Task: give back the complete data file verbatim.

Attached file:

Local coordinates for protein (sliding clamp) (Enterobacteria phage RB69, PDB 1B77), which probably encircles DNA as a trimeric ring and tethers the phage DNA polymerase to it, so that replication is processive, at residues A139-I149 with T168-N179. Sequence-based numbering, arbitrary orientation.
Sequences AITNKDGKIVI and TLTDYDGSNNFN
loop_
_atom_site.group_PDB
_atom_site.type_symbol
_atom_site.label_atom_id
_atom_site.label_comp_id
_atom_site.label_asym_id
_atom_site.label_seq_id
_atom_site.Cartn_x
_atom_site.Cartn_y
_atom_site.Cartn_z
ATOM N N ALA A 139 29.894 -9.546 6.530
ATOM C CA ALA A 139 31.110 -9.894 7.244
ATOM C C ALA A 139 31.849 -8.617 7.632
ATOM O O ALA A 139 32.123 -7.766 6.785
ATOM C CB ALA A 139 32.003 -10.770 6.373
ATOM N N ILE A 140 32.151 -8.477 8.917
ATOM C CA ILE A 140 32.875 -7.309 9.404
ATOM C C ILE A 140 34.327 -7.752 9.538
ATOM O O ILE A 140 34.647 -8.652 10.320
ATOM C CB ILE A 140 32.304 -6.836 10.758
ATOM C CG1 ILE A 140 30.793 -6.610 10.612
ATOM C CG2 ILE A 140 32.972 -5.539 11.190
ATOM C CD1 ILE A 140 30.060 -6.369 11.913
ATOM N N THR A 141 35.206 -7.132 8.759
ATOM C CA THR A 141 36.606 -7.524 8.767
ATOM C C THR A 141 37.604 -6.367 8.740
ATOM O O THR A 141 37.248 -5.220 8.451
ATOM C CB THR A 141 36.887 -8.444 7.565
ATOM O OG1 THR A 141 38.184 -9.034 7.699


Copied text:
Local coordinates for protein (sliding clamp) (Enterobacteria phage RB69, PDB 1B77), which probably encircles DNA as a trimeric ring and tethers the phage DNA polymerase to it, so that replication is processive, at residues A139-I149 with T168-N179. Sequence-based numbering, arbitrary orientation.
Sequences AITNKDGKIVI and TLTDYDGSNNFN
loop_
_atom_site.group_PDB
_atom_site.type_symbol
_atom_site.label_atom_id
_atom_site.label_comp_id
_atom_site.label_asym_id
_atom_site.label_seq_id
_atom_site.Cartn_x
_atom_site.Cartn_y
_atom_site.Cartn_z
ATOM N N ALA A 139 29.894 -9.546 6.530
ATOM C CA ALA A 139 31.110 -9.894 7.244
ATOM C C ALA A 139 31.849 -8.617 7.632
ATOM O O ALA A 139 32.123 -7.766 6.785
ATOM C CB ALA A 139 32.003 -10.770 6.373
ATOM N N ILE A 140 32.151 -8.477 8.917
ATOM C CA ILE A 140 32.875 -7.309 9.404
ATOM C C ILE A 140 34.327 -7.752 9.538
ATOM O O ILE A 140 34.647 -8.652 10.320
ATOM C CB ILE A 140 32.304 -6.836 10.758
ATOM C CG1 ILE A 140 30.793 -6.610 10.612
ATOM C CG2 ILE A 140 32.972 -5.539 11.190
ATOM C CD1 ILE A 140 30.060 -6.369 11.913
ATOM N N THR A 141 35.206 -7.132 8.759
ATOM C CA THR A 141 36.606 -7.524 8.767
ATOM C C THR A 141 37.604 -6.367 8.740
ATOM O O THR A 141 37.248 -5.220 8.451
ATOM C CB THR A 141 36.887 -8.444 7.565
ATOM O OG1 THR A 141 38.184 -9.034 7.699